The trend of elites, but more broadly, the professional-class, pulling away and ahead of the working-class, began in earnest in 2008, after the financial crisis, when the wealth and education gap really exploded (such as the college wage premium, ballooning salaries for tech, finance, medical, legal jobs, etc., surging stock market, etc.).
I call this the ‘great confluence’: cheap mortgages, surging home price, surging stock prices, and high-paying professional jobs. You see this all over Reddit on popular finance and investing subs (such as /r/investing, /r/fatfire, /r/financialindependence ) of people in their 20s and 30s with substantial wealth over the past decade thanks to the convergence of those four factors. Never before in history have all four factors been aligned this way as they are today and have been for the past decade. Either inflation was too high, or asset returns were poor, or professional jobs didn’t pay that well, etc. If you look at the BLS data, doctors, lawyers, and bankers , on an inflation adjusted basis, didn’t earn nearly as much money as they do today. For people with good incomes and and hence an opportunity to borrow and invest, the past decade has been amazing.
But on other extreme, are young and middle-aged people who are stuck in the service sector and other low-paying professions, who may have a lot of debt but no good prospects, and whose lives are so benighted and blighted beyond any hope. The college-educated barista trope is more more of a creation of the media than an accurate depiction of reality: the typical barista or cashier is likely to have no degree and be in their 40s or older. Indeed, the unemployment rate for college grads is just 3%, half that of high school grads. I have to remind myself that Reddit is not reality but rather just a thin, cherry picked slice of it. Despite the popularity of personal finance and investing subs, 6-figure tech salaries, large inheritances, and 7-figure net eggs, are the exception and far from the norm. The outliers of income and wealth inflate the mean, whereas the median gives a more accurate depiction of distribution of wealth in America. There are tons of people at retirement age with little to no savings, expecting to rely on Social Security.
As Charles Murray explicated in The Bell Curve and later books, such cultural and economic stratification is largely along the lines of IQ. Environment to some extent plays a role too but only at extreme levels of family wealth. Someone with an 140+ IQ and a proclivity to STEM has significantly greater earnings potential than even kids from wealthy families, who blow the wealth anyway. It takes probably tens of millions of dollars to overcome the poor habits and poor prospects of having a low/average IQ, and given how lotto winners, trust fund babies, and pro athletes not uncommonly blow their fortunes, even that is probably not enough.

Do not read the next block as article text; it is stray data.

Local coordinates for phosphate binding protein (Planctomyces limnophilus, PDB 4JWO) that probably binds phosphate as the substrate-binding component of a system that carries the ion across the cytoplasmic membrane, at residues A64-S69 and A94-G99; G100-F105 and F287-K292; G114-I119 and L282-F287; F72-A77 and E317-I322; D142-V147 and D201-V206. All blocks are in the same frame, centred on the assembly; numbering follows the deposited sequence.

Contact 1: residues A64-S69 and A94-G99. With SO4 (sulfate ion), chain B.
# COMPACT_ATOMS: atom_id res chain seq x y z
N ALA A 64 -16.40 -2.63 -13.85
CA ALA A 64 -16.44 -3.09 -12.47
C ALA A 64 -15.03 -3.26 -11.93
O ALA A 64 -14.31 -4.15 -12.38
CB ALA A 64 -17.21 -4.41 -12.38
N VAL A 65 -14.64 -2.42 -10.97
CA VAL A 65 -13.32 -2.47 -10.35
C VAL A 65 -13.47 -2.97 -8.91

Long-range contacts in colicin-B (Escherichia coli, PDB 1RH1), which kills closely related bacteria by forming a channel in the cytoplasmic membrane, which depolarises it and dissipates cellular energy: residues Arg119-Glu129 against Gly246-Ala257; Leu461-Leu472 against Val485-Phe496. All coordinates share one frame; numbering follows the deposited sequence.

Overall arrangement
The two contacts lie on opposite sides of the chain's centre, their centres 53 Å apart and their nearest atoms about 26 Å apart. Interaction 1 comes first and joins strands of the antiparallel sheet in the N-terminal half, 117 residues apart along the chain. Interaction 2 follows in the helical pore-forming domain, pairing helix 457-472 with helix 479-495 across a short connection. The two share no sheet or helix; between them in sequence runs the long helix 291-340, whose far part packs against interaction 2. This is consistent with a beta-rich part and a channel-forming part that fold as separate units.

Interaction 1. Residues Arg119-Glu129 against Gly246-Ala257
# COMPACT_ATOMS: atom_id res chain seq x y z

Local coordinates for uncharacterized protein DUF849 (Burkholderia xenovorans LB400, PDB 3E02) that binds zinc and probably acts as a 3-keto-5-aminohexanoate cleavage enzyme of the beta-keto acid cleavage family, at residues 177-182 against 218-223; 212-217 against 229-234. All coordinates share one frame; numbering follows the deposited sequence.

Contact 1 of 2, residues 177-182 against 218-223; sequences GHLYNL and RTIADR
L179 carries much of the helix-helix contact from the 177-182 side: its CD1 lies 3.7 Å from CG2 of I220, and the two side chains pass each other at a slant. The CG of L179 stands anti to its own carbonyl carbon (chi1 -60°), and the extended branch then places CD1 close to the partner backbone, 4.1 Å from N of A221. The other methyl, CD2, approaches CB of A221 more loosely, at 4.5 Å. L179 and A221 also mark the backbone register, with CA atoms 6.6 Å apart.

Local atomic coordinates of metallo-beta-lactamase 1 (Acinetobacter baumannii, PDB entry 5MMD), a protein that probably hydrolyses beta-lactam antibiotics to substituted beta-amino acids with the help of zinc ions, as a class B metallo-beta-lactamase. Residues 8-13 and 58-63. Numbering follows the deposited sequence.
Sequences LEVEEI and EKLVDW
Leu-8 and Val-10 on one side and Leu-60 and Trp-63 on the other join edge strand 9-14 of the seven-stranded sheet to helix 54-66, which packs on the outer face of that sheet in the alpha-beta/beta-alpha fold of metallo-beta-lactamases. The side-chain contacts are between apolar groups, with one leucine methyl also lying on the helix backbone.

Regarding IQ again, thanks to the ‘four factors’ [forever-low interest rates, the forever-bull market in stocks (the post-2009 bull market exceeds even the 80s and 90s bull markets on an absolute and inflation-adjusted basis), the forever-booming housing market, low inflation (which makes mortgages cheap and amplifies real returns), the booming tech and finance sectors, and the forever-rising college wage premium] the windfalls of having a high IQ and being ambitious have never been so great in the history of the US.
Dr. Peterson argues that society is arranged into what he calls ‘hierarchies of competence’, and maybe in STEM this may be true to some extent, but the spate of major data breaches/hacks at large corporations and the sorry state of America’s political leadership, shows all too often that incompetent people are getting to the top.
It is commonly assumed that this will end badly as the present ‘boom’ crests, as all cycles do, but why should it? For reasons discussed earlier, all indicators are portend to higher prices: interest rates are still rock-bottom, inflation is low (although rising slowly), and corporate profits are the fattest ever, as well as massive revenue growth. Tech companies, ‘big retail’, consumer staples, etc. are generating record cash flows quarter after quarter to no end, no matter what is thrown at them: endless Covid cases and variants, the possibility of rising interest rates, rising inflation, a president whose short-term memory is measured in picoseconds, the mess in Afghanistan, is no match for the indefatigable consumer. I predict things will not end badly, at least not for a looong time, and that the post-2008 wealth creation bonanza will continue for a long time to come, far longer than anyone expects. Huge $50-100+ billion-dollar IPOs, 8-figure stock compensation, 6-7 figure tech salaries, etc. are the new normal.
As economic growth continues to be funneled into a shrinking number of large, hugely profitable firms, such companies are forced to offer increasingly lucrative compensation to attract top talent, given how high the stakes are. We’re talking hundreds of billions of dollars or even trillions of dollars on the line: Amazon, Google, or Facebook making minor tweaks to their algorithms in terms of ad delivery/targeting, for example, can make the difference between a blow-out quarter versus just a merely good quarter. A 10% swing in the share price of a $1-2 trillion dollar company is hundreds of billions of dollars…that is the size of entire economies. Winner-take-all markets and network effects mean that the difference between dominating a market or losing it, can hinge on a single employee. Contrast this to the late 90s when the ‘dream job’ was to start your own company; nowadays, people are making more money with much less risk joining top tech firms than going out on their own.